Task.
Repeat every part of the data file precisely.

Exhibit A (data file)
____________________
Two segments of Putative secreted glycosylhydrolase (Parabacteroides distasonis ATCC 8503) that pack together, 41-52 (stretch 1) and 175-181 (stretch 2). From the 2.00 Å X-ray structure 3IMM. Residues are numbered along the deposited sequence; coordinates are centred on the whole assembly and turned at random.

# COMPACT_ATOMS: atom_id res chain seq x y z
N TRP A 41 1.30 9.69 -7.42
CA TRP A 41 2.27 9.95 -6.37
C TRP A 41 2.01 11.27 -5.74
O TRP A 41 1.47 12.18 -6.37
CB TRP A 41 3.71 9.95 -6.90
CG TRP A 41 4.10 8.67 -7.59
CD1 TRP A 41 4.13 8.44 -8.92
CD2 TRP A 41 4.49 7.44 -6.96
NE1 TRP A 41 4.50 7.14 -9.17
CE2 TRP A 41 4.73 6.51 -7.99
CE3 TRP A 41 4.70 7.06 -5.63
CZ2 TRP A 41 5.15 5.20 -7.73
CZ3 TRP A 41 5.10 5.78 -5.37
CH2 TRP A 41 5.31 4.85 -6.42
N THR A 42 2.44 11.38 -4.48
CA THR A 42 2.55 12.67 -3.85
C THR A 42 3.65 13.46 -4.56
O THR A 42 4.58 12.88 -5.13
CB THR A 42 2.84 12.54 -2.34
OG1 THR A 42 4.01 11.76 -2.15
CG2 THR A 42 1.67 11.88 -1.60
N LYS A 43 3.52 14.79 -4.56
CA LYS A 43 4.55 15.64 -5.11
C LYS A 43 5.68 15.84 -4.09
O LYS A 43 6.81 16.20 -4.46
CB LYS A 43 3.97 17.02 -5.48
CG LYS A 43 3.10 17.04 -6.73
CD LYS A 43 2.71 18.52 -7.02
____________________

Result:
Two segments of Putative secreted glycosylhydrolase (Parabacteroides distasonis ATCC 8503) that pack together, 41-52 (stretch 1) and 175-181 (stretch 2). From the 2.00 Å X-ray structure 3IMM. Residues are numbered along the deposited sequence; coordinates are centred on the whole assembly and turned at random.

# COMPACT_ATOMS: atom_id res chain seq x y z
N TRP A 41 1.30 9.69 -7.42
CA TRP A 41 2.27 9.95 -6.37
C TRP A 41 2.01 11.27 -5.74
O TRP A 41 1.47 12.18 -6.37
CB TRP A 41 3.71 9.95 -6.90
CG TRP A 41 4.10 8.67 -7.59
CD1 TRP A 41 4.13 8.44 -8.92
CD2 TRP A 41 4.49 7.44 -6.96
NE1 TRP A 41 4.50 7.14 -9.17
CE2 TRP A 41 4.73 6.51 -7.99
CE3 TRP A 41 4.70 7.06 -5.63
CZ2 TRP A 41 5.15 5.20 -7.73
CZ3 TRP A 41 5.10 5.78 -5.37
CH2 TRP A 41 5.31 4.85 -6.42
N THR A 42 2.44 11.38 -4.48
CA THR A 42 2.55 12.67 -3.85
C THR A 42 3.65 13.46 -4.56
O THR A 42 4.58 12.88 -5.13
CB THR A 42 2.84 12.54 -2.34
OG1 THR A 42 4.01 11.76 -2.15
CG2 THR A 42 1.67 11.88 -1.60
N LYS A 43 3.52 14.79 -4.56
CA LYS A 43 4.55 15.64 -5.11
C LYS A 43 5.68 15.84 -4.09
O LYS A 43 6.81 16.20 -4.46
CB LYS A 43 3.97 17.02 -5.48
CG LYS A 43 3.10 17.04 -6.73
CD LYS A 43 2.71 18.52 -7.02